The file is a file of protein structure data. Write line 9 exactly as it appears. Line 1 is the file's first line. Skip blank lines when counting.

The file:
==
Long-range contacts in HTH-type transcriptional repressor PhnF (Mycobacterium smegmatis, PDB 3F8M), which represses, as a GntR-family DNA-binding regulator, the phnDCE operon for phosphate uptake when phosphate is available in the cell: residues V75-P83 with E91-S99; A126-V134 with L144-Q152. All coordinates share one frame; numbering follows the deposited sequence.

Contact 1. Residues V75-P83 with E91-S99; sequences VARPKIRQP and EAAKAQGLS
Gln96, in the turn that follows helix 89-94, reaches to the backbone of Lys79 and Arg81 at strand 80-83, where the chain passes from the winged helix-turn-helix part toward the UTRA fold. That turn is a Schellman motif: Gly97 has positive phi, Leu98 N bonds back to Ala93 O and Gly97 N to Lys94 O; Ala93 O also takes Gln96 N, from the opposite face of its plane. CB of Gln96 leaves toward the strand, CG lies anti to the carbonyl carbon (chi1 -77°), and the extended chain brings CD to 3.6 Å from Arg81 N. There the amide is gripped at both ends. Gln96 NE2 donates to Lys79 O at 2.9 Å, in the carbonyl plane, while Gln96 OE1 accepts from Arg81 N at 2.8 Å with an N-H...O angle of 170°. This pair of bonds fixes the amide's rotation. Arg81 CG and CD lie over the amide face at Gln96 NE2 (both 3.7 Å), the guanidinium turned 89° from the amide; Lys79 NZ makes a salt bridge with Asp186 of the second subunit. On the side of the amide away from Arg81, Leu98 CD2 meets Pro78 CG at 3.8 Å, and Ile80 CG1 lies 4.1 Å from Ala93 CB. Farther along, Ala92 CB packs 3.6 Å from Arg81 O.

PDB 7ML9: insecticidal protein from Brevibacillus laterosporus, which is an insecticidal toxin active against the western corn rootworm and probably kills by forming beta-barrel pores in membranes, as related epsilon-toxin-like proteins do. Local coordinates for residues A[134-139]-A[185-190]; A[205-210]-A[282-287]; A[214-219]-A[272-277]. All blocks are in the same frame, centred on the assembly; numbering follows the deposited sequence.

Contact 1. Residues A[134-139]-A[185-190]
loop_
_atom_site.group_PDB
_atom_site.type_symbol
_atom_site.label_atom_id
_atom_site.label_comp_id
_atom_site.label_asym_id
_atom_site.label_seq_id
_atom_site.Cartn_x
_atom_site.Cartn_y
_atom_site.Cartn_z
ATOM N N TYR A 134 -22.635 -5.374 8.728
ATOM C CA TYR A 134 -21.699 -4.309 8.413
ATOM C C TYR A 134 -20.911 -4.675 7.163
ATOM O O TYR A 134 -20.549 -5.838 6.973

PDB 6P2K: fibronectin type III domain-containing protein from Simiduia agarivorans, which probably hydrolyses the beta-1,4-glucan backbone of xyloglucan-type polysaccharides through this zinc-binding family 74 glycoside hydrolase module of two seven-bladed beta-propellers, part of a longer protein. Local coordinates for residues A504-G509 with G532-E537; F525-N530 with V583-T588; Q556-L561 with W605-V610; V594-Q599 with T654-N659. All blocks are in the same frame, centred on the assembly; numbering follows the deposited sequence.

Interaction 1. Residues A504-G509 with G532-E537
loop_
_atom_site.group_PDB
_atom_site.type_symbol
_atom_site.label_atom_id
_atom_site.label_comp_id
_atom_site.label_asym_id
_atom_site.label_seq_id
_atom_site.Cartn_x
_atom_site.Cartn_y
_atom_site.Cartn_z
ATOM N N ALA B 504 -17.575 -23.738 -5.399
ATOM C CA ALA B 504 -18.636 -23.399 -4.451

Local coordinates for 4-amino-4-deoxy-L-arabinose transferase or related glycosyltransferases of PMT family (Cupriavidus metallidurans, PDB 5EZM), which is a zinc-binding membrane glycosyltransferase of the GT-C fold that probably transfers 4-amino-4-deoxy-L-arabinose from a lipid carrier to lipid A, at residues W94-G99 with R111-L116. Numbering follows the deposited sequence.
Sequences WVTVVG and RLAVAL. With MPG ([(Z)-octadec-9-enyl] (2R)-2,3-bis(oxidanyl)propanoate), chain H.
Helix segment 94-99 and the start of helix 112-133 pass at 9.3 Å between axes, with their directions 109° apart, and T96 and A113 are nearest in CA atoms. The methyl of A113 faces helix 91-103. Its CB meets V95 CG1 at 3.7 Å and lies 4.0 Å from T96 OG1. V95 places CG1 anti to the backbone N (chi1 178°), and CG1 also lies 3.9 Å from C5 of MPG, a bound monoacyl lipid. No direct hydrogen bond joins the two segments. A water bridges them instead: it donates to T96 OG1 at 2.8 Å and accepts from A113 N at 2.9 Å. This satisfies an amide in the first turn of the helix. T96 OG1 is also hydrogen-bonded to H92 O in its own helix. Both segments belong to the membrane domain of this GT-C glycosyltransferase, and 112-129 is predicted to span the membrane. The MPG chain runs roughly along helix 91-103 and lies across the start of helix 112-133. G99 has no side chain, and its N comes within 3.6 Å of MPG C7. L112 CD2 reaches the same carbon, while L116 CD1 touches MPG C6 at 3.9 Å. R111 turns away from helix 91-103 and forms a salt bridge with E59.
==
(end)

_atom_site.label_atom_id